I like to spend my money on lures, rods, guns, ammo and not gasoline. Naturally this go juice is a fact of our daily lives – and besides, care and pickup are hard to push.
This column is dedicated to money saving tips that will make boating more economical. Fuel prices may go up to $4 per gallon by summer, meaning you should get more out of each tank of gas. Boat Owners Association of The United States (Boat U.S.) has a few tips that could help stretch your fuel dollars:
• Leave the extra “junk” home: Don't load the boat up with weight you don't need. Do a little spring cleaning – unused equipment that has been collecting mildew in the bottom of lockers for years should be taken home.
• Water weight: At 8.33 pounds per gallon, why keep the water in the tank topped off if you're only going out for the afternoon?
• Tune her up: A tune-up is an excellent investment and should easily pay for itself over the summer.
• Tune your prop: You can lose up to 5 mph of boat speed with a poorly tuned prop. If your boat goes 50 mph with a like-new prop and only 45 mph with a prop that's dinged and out of pitch, you've lost 10 percent of your speed but are still using the same amount of fuel. That converts to a 10 percent loss in fuel economy.
• Clean the boat's bottom: A fouled bottom is like a dull knife; it takes a lot more effort – and fuel – to push it through the water. Barnacles and slime slow the boat dramatically and increase fuel consumption.
• Keep the boat in trim: Either by using trim tabs or with weight distribution. A boat that is trimmed correctly will move through the water with less effort.
• Go with the flow: Consult tide tables and whenever possible try to travel with the tide.
• Install a fuel flow meter: A fuel flow meter is like a heart monitor; when consumption starts to rise, it's an early warning that something is amiss. A fuel flow meter also allows you to select a comfortable cruising speed that optimizes the amount of fuel being consumed. If you don't want to spring for a fuel flow meter (about $300), you can calculate your fuel mileage by dividing distance traveled by gallons at fill-up. Using your logbook, you can then approximate fuel flow using average speeds and time underway.
• For sailboats only: If you own a sailboat, all of the above apply, but the real savings begin when the engine is shut off and the sails are raised.
Finally, here are some tips that may avoid you getting hit in the nose.
When launching your vessel at a boat ramp, does it seem like the whole world is watching your every move? In the June 2005 issue of Boat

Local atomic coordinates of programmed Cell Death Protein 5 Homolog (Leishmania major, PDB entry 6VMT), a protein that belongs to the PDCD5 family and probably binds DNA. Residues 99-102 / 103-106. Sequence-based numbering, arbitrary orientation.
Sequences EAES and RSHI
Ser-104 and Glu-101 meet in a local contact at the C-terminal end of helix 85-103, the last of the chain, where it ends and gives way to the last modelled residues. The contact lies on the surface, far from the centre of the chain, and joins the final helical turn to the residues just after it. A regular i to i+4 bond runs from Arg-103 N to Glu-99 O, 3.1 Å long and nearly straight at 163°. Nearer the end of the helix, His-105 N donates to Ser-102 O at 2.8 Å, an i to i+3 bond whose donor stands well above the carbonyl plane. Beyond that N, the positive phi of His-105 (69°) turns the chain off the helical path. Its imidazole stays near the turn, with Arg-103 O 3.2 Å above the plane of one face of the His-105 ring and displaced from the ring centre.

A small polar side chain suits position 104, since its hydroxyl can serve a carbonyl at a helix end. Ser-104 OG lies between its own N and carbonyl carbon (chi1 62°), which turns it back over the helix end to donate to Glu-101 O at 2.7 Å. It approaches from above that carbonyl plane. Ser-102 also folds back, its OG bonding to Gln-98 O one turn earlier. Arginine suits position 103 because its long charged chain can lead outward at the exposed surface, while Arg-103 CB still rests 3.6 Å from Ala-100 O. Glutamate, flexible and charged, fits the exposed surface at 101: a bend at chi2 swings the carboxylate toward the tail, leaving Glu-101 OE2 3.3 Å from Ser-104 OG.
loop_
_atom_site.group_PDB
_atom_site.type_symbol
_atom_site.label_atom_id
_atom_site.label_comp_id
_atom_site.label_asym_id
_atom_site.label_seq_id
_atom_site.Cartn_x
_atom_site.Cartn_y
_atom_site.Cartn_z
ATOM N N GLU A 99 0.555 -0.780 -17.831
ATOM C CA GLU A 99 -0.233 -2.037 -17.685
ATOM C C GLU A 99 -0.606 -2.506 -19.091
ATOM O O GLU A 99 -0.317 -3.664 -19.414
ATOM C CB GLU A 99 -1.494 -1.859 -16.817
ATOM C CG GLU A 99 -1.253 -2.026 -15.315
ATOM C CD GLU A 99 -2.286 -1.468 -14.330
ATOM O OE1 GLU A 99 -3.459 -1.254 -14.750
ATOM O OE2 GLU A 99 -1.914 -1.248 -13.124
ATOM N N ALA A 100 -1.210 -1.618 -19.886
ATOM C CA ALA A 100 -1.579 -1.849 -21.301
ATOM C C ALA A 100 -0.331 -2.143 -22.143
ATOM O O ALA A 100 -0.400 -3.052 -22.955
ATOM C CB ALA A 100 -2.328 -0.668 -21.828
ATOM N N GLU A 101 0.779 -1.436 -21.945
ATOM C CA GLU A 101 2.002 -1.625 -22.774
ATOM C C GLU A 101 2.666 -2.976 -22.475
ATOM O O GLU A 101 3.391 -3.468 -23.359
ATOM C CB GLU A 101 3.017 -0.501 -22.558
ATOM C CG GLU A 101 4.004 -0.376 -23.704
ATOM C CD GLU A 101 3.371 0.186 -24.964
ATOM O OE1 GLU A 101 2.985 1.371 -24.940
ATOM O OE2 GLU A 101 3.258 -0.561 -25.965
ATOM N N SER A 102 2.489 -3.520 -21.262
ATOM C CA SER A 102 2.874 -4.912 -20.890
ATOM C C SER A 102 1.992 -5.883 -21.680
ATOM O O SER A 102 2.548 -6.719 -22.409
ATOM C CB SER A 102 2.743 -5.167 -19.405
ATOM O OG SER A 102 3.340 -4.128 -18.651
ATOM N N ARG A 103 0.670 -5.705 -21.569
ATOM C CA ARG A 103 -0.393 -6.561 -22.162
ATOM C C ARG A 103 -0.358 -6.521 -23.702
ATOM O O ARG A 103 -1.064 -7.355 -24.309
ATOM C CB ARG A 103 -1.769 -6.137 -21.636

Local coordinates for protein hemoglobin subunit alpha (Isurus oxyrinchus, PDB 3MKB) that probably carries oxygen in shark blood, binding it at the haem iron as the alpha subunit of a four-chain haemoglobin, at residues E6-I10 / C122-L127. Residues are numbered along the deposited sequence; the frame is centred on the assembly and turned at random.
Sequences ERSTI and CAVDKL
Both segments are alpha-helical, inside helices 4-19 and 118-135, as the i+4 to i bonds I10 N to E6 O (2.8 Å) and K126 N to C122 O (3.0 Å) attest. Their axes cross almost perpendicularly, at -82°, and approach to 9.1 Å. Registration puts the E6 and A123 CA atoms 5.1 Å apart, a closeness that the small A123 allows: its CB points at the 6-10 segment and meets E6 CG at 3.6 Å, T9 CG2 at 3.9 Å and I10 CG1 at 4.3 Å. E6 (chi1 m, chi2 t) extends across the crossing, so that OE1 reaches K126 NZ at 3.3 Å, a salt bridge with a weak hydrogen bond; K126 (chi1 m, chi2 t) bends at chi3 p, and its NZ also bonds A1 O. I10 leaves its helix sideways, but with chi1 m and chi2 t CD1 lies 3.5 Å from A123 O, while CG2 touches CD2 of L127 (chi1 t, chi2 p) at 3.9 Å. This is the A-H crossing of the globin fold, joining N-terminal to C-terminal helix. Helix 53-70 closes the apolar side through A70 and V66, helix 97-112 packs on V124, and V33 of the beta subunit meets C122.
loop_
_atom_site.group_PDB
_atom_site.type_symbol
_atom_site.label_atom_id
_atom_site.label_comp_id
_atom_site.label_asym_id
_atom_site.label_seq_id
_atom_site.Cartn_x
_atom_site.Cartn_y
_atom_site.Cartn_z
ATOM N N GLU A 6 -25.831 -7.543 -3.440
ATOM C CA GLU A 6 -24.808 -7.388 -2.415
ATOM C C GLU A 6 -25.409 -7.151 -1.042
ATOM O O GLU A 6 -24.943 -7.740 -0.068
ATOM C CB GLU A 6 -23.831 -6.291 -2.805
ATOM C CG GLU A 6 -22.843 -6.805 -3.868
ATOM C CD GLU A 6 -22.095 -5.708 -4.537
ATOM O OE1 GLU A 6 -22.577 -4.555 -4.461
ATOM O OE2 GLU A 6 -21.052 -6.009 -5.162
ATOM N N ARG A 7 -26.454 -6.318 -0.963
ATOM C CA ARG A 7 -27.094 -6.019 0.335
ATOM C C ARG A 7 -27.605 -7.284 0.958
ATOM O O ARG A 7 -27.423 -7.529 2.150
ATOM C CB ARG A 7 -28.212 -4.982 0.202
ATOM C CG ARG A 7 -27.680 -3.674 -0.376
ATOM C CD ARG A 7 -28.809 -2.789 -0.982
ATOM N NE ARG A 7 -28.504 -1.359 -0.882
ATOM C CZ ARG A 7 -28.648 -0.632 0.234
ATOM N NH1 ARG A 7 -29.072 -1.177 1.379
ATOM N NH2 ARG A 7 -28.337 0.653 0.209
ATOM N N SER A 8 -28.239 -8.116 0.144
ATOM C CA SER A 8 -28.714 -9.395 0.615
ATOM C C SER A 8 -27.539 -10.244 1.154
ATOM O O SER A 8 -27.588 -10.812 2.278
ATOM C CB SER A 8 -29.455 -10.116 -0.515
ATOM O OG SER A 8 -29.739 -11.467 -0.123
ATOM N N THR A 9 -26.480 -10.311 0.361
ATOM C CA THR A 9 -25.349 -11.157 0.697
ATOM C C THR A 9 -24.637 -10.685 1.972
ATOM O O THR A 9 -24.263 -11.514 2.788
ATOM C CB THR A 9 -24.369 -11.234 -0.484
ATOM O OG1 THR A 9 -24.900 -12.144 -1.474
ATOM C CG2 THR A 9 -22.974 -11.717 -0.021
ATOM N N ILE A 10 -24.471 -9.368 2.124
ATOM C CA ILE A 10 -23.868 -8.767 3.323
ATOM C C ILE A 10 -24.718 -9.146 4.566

U.S. Trailering magazine, Chapman's Boating Etiquette author Pat Piper offers 10 tips for happier boating:
• Prior to backing down the ramp, have everything that needs to be transferred from the tow vehicle placed in the boat. Trailer boaters who wait until their vessel is in the water cause delays and get nasty stares.
• Concrete and fiberglass don't mix. Unhook the boat from the winch after the vessel is in the water, not before. Once your boat is splashed, have your crew secure it to the dock while you park your tow vehicle and trailer, leaving the ramp open for the next launch.
• Don't make others wait while you're having a discussion with your crew on where to go or else those waiting in line behind you will happily offer suggestions.
• Offer assistance if someone needs help. If you have never backed down a ramp, practice in a large parking lot prior to launching.
• If you're on the ramp and would like help, be succinct. This is not the time to ask questions about bleeding the brakes or to debate the advantages of bias ply tires.
• Trailer parking spaces are for vehicles and trailers only. Guests should park elsewhere.
• Get into a routine at the ramp and use a checklist. It will make your life easier.
• When returning to a ramp, drop off the person who will get the tow vehicle and trailer from the parking lot first and wait for them in an out-of-the-way location while they retrieve the vehicle.
• Once the boat is on the trailer, secure safety chain to the bow eye and move up the ramp. Secure the remaining tie downs and transfer stuff back to the tow vehicle when you get to the parking lot – not on the ramp.
• If you'd like to talk to other boaters about launch ramp etiquette, your experiences at boat ramps or other boating related issues, go to the message’s boards at BoatUS.com
– Kenneth Kieser, a veteran outdoors writer and member of the Waterfowlers Hall of Fame and National Fresh Water Fishing Hall of Fame, writes a weekly outdoors column for The Examiner. Reach him at email@example.com.